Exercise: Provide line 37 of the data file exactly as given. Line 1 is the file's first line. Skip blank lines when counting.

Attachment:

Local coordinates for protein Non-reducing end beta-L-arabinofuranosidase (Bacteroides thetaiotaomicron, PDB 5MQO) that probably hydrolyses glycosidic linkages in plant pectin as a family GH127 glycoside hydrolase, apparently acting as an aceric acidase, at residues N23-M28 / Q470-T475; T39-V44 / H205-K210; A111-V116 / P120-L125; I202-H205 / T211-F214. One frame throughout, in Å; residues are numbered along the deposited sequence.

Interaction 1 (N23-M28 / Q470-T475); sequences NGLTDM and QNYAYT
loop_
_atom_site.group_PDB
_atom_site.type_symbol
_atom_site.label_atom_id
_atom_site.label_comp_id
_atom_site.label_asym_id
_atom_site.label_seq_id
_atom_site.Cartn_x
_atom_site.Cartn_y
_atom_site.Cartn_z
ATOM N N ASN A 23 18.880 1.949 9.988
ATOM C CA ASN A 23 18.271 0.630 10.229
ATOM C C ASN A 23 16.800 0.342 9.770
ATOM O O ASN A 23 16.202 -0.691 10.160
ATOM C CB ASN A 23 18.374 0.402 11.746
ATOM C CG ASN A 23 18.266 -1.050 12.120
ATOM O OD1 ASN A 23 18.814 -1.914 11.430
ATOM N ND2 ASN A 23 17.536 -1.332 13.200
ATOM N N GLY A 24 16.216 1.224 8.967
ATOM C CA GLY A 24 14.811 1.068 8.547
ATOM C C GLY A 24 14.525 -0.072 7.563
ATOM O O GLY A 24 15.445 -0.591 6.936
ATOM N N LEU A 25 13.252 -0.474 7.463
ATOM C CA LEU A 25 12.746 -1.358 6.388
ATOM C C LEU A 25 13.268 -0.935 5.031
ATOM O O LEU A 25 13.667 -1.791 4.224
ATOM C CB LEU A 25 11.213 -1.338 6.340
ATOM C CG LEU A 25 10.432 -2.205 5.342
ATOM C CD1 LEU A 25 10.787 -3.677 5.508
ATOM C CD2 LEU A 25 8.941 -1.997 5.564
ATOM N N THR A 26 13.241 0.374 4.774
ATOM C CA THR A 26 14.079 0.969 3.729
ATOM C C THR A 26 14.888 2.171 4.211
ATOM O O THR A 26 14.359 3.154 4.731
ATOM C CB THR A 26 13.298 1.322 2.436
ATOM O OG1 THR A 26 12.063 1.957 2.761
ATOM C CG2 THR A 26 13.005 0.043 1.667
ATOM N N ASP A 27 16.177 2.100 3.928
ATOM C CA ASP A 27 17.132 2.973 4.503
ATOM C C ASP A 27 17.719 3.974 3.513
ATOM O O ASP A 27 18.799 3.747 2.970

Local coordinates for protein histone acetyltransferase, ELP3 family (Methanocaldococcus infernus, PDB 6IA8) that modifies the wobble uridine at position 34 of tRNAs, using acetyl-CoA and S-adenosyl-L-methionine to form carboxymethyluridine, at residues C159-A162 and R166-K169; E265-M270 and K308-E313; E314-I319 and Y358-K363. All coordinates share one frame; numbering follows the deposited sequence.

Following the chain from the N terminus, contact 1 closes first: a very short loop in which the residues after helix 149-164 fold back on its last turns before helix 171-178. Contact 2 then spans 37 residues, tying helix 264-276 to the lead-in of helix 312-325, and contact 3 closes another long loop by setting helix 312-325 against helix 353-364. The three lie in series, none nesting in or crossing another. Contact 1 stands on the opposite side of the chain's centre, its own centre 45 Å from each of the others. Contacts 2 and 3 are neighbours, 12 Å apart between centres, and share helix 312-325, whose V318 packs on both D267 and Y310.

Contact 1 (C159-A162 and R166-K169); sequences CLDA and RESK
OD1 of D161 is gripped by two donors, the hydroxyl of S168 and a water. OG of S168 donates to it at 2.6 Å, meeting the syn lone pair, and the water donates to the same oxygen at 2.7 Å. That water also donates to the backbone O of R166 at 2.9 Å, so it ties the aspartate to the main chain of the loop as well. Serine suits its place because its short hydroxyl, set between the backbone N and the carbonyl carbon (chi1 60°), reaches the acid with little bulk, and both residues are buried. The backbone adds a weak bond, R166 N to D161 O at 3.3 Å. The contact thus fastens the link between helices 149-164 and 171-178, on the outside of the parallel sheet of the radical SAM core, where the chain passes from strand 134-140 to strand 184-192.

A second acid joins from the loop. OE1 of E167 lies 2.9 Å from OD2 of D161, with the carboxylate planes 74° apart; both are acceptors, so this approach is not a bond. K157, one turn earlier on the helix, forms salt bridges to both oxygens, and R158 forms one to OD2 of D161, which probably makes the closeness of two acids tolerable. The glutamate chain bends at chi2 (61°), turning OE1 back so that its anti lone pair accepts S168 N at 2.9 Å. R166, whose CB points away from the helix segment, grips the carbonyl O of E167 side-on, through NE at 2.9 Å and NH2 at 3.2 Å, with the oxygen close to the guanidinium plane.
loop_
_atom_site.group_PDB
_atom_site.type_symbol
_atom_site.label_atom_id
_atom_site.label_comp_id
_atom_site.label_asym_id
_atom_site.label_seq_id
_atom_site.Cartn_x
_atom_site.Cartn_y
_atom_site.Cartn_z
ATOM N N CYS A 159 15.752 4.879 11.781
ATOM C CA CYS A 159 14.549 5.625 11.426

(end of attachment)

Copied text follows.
ATOM C CB THR A 26 13.298 1.322 2.436